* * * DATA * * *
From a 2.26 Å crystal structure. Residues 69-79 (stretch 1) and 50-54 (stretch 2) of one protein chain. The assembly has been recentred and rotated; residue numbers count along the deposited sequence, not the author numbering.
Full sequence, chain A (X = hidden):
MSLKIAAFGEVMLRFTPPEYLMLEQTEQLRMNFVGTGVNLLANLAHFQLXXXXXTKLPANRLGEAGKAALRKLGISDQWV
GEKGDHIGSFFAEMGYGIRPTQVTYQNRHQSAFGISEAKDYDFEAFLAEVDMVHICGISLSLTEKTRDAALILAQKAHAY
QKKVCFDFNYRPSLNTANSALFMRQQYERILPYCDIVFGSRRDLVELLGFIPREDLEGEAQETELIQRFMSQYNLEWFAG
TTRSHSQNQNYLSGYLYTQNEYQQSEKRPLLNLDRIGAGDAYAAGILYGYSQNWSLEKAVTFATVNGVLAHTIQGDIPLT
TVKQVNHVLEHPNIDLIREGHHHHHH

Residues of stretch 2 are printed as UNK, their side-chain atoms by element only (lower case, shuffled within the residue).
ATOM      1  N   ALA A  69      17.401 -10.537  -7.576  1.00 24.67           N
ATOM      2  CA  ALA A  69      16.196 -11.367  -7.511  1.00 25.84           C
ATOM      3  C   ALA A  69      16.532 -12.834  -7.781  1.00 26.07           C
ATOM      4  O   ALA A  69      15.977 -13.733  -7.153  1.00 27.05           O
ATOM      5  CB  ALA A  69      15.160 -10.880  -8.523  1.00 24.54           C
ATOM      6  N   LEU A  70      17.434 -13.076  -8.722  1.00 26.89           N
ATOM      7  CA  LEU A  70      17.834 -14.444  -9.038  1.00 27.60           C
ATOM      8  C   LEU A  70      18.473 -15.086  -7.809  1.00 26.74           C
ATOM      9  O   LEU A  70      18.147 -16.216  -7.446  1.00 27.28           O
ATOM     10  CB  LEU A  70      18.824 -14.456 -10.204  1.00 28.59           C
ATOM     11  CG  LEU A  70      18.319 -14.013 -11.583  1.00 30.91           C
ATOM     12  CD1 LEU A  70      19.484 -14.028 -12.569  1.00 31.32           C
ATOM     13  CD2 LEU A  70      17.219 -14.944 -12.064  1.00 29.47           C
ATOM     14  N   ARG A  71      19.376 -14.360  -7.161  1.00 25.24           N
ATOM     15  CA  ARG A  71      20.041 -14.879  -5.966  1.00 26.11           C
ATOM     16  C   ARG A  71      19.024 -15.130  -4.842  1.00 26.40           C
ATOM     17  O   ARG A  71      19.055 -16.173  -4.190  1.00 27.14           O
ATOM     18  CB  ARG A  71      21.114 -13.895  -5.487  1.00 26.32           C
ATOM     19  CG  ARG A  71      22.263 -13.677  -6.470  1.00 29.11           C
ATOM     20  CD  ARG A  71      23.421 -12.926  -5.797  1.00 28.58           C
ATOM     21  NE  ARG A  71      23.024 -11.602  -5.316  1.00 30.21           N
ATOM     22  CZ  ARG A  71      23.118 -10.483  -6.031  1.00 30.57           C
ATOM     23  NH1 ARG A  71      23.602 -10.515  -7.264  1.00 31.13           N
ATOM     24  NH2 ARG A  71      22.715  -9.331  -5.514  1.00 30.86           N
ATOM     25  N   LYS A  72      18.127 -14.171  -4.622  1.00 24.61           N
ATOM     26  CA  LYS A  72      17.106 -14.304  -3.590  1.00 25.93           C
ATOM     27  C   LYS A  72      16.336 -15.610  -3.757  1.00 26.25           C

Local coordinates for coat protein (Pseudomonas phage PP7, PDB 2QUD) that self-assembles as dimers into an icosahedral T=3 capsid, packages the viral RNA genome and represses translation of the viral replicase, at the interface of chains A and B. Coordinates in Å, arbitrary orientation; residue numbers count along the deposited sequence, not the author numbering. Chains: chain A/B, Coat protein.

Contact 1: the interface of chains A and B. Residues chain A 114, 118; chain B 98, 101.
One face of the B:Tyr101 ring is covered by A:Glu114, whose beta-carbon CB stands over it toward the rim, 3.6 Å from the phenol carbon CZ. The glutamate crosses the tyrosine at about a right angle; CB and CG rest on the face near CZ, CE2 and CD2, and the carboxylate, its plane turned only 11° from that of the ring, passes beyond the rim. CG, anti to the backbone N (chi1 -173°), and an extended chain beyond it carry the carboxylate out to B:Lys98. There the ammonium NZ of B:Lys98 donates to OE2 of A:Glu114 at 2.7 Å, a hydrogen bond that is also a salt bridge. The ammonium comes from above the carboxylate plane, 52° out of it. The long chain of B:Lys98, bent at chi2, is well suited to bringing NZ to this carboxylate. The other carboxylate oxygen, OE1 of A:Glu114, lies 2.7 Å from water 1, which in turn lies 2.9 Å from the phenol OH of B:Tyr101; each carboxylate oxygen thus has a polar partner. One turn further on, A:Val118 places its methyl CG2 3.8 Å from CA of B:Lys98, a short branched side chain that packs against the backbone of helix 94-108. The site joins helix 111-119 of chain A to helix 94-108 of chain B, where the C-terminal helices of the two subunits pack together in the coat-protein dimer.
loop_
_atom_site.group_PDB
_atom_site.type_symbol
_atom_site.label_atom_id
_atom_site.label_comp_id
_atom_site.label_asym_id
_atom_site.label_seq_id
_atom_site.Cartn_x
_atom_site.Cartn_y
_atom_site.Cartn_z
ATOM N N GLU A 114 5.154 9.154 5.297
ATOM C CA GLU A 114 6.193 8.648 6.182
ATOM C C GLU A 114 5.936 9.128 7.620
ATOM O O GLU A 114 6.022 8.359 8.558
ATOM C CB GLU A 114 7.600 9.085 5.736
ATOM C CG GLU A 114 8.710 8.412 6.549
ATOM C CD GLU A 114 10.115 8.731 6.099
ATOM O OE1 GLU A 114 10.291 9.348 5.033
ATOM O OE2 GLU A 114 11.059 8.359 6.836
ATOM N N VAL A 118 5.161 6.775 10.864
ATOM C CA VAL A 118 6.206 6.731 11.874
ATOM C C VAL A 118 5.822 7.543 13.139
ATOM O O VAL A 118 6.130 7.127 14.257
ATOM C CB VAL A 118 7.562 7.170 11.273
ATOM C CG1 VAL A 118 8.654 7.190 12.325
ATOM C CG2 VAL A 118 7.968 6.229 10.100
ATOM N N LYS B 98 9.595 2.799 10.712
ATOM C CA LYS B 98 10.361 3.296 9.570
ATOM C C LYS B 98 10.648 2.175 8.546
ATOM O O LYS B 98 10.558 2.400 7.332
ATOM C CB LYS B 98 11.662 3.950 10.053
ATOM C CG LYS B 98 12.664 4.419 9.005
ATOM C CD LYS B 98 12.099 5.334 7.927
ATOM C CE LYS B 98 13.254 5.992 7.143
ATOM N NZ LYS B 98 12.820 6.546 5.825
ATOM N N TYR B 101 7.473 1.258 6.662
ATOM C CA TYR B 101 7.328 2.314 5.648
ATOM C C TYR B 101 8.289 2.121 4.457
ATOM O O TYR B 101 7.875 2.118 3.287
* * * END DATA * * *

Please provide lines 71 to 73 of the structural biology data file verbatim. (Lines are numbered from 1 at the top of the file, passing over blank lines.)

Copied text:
ATOM C CD LYS B 98 12.099 5.334 7.927
ATOM C CE LYS B 98 13.254 5.992 7.143
ATOM N NZ LYS B 98 12.820 6.546 5.825